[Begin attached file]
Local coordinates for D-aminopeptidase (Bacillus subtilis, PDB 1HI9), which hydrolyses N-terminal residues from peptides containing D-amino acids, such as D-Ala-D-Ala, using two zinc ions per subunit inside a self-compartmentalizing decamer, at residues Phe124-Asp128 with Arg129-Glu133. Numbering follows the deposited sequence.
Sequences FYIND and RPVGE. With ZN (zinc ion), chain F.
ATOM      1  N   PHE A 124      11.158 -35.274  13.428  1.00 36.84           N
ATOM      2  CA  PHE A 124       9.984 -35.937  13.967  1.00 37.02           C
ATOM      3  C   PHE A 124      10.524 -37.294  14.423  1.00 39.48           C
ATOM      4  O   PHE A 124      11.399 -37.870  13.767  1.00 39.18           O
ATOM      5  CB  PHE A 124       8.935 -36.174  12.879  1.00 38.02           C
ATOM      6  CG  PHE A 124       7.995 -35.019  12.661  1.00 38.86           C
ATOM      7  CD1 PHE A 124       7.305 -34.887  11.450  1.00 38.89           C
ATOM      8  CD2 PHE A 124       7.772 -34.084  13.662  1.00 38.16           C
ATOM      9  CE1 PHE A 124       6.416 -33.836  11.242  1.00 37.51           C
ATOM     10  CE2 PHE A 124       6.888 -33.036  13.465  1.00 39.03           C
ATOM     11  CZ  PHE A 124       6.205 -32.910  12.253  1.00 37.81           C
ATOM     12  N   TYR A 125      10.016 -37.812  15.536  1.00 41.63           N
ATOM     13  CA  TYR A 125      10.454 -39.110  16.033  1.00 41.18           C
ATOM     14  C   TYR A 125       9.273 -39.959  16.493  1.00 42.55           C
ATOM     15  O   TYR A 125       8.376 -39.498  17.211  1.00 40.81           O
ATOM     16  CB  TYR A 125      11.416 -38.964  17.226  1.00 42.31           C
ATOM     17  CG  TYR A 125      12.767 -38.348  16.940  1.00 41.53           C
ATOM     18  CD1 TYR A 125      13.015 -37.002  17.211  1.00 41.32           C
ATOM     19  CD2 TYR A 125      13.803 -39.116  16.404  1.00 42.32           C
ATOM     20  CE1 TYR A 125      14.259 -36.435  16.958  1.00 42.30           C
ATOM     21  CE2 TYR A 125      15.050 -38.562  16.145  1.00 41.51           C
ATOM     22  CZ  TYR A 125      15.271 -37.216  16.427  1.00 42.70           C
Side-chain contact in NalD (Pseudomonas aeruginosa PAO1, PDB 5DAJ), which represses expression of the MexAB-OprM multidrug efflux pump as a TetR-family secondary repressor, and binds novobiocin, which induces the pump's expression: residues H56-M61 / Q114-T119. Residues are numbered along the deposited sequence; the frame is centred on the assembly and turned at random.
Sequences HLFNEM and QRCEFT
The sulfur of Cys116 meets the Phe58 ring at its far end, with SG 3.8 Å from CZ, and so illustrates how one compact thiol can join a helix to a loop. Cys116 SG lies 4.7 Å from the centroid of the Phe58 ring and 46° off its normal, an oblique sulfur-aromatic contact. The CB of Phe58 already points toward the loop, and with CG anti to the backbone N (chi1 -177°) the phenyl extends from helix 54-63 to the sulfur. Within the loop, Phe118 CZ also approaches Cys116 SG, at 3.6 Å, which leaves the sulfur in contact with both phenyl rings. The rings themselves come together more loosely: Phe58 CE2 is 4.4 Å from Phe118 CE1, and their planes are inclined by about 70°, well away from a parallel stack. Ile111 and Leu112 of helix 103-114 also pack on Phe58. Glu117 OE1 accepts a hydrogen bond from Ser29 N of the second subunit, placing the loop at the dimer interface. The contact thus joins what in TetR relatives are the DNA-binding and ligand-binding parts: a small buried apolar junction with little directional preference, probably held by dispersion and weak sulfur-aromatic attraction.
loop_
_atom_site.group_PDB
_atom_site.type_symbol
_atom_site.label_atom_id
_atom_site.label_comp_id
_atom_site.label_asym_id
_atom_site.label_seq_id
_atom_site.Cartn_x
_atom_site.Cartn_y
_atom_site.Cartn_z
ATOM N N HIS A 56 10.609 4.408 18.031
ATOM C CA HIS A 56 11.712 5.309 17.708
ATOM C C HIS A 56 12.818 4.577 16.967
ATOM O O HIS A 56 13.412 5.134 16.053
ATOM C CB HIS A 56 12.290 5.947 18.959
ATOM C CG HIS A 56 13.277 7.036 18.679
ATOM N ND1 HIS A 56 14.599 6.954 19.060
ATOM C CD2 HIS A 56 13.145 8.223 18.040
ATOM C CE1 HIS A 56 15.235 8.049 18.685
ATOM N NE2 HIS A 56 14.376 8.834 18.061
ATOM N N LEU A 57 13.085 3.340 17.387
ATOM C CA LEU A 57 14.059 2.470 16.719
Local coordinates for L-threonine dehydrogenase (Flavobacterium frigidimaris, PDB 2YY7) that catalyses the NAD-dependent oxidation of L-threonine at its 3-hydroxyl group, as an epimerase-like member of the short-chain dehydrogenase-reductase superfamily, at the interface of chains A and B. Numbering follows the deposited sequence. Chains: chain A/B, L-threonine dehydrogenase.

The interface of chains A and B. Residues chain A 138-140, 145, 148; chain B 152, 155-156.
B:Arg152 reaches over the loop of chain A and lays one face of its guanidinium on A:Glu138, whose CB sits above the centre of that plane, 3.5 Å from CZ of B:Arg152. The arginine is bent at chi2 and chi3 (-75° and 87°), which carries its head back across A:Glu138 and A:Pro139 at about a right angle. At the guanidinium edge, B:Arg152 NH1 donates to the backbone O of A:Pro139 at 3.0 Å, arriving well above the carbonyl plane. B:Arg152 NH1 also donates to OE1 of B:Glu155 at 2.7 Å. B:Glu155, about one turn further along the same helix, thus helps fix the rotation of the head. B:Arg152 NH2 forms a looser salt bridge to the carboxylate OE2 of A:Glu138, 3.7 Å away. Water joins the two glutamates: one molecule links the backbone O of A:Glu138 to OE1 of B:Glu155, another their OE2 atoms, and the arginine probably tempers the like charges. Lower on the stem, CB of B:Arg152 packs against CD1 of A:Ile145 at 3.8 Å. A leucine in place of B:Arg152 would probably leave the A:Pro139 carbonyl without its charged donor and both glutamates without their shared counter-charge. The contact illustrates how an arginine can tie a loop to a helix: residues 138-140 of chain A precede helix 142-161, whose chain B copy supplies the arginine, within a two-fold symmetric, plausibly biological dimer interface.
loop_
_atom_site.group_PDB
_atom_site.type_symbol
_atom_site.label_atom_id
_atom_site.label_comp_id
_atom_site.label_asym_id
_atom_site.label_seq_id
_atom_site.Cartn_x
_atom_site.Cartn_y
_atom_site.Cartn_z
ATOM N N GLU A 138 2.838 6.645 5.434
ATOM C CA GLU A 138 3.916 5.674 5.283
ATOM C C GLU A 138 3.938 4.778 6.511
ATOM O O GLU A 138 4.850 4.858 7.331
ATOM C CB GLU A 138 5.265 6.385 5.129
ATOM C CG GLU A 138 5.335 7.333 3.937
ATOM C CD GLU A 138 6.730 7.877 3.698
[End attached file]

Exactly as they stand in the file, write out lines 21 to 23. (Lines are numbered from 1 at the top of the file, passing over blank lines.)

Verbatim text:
ATOM     19  CD2 TYR A 125      13.803 -39.116  16.404  1.00 42.32           C
ATOM     20  CE1 TYR A 125      14.259 -36.435  16.958  1.00 42.30           C
ATOM     21  CE2 TYR A 125      15.050 -38.562  16.145  1.00 41.51           C